There has long been a chicken-egg problem with the USMNT and MLS. Some say the MLS will never be a top level league until the U.S. wins a World Cup; others suggest until the MLS is a top level league, our country will never be able to develop the talent it needs through youth systems and team academies. Klinsmann leaned to the side of the former and he encouraged his players to play abroad. While there was no public dispute about this, there was obviously friction between some of his players and the head coach over this subject, most notably with his captain Michael Bradley.
Bradley had been in top form in the 2010 World Cup, when the team was coached by his father Bob Bradley. He had been playing his club soccer with Borussia Mönchengladbach in Germany’s top league, and had moved to Aston Villa (Randy Lerner’s old team) in the English Premier League for half a season before heading to play in Italy’s Seria A. He settled at Roma and was a mainstay in their lineup until in 2014 he was transferred to Toronto FC of MLS.
The 2014 World Cup saw a major decline in Bradley’s play, and many blamed it on the lower level of competition the MLS provided. Even as the captain, there were many occasions where he and Klinsmann were not on the same page. Most notably the recent qualifying match against Mexico at Mapfre Stadium in Columbus. In perhaps his most perplexing move of his career, Klinsmann opted to try a formation his team had never used in a match, doing so against a bitter rival in a qualifying situation. This plan backfired in beautiful fashion as his team looked unorganized and confused during much of the first half. At halftime he switched to a traditional 4-4-2 formation the team was used to and the team performed much better, equalizing before giving up a late goal to ultimately lose the match, 2-1.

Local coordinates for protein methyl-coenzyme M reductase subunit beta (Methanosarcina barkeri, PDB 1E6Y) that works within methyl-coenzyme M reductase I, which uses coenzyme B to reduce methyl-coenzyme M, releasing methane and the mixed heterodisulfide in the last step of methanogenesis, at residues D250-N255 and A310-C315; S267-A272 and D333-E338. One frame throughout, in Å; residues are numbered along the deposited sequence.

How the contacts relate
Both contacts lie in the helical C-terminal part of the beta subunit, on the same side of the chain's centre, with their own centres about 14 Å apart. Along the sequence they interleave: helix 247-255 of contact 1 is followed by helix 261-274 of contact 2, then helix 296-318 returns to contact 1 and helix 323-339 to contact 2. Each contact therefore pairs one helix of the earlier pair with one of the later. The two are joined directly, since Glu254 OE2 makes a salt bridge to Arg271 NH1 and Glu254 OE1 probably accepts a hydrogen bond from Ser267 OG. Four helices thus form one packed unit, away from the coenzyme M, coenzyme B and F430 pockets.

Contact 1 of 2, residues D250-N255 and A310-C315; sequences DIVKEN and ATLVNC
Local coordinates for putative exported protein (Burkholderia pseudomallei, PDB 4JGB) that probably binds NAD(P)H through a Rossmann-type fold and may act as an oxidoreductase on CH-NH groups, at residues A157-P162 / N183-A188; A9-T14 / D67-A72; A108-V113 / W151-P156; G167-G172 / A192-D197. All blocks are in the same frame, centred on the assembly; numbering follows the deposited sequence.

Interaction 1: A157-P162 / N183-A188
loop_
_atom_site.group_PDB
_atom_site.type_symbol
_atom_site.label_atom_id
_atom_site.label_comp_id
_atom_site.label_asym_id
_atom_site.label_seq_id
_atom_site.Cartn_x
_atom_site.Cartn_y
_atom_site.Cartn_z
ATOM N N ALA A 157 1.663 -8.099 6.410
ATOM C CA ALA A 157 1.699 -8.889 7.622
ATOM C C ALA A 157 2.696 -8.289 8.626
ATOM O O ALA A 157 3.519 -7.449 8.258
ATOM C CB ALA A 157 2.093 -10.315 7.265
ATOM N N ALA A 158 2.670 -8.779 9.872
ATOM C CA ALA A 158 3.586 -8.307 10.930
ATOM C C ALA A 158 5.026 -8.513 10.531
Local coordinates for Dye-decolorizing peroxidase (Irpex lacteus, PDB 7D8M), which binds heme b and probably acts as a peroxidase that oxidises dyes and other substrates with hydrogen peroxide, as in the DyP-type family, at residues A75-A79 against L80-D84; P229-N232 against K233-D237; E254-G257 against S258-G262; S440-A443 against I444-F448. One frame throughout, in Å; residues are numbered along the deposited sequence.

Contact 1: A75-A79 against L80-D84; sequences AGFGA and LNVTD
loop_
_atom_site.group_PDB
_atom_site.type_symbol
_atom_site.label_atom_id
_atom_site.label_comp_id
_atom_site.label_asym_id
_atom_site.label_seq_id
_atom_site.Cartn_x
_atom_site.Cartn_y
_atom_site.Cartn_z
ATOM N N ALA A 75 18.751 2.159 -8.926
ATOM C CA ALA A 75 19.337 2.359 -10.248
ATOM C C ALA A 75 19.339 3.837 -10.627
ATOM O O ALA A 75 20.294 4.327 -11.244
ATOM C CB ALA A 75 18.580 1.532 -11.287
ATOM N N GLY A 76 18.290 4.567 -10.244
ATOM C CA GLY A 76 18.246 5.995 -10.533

This was, apparently, the final nail in Klinsmann’s coffin. Speculation had been brewing since the Mexico match and US Soccer Federation president Sunil Gulati met with Klinsmann and relieved him of his duties on November 21st. Going forward, Bruce Arena, who coached the USMNT to their best World Cup performance in 2002 when they reached the quarter-finals has been hired. Many suspect he is simply a “transition” manager who will guide the team through World Cup qualifying and the 2018 World Cup in Russia, and a new more long-term option will be found after that.
One thing is for certain: The level of talent that Arena has at his disposal is arguably far superior to what he had to work with in 2002. As this transition happens, however, it will be interesting to see how the players Klinsmann coaxed into the USMNT—many from Germany, by the way—will react to not just a new coach, but an American.
As many have noted, the CONCACAF region the US plays in is generally an easy one from which to qualify for the World Cup. There is still a very good chance the US will qualify for Russia 2018 even with the two losses suffered in their first two games. What one can’t predict at this stage, however, is how Arena will handle a very mixed group of players, some who clearly didn’t mesh with Klinsmann’s team concept and many who came to play in the US simply because of it.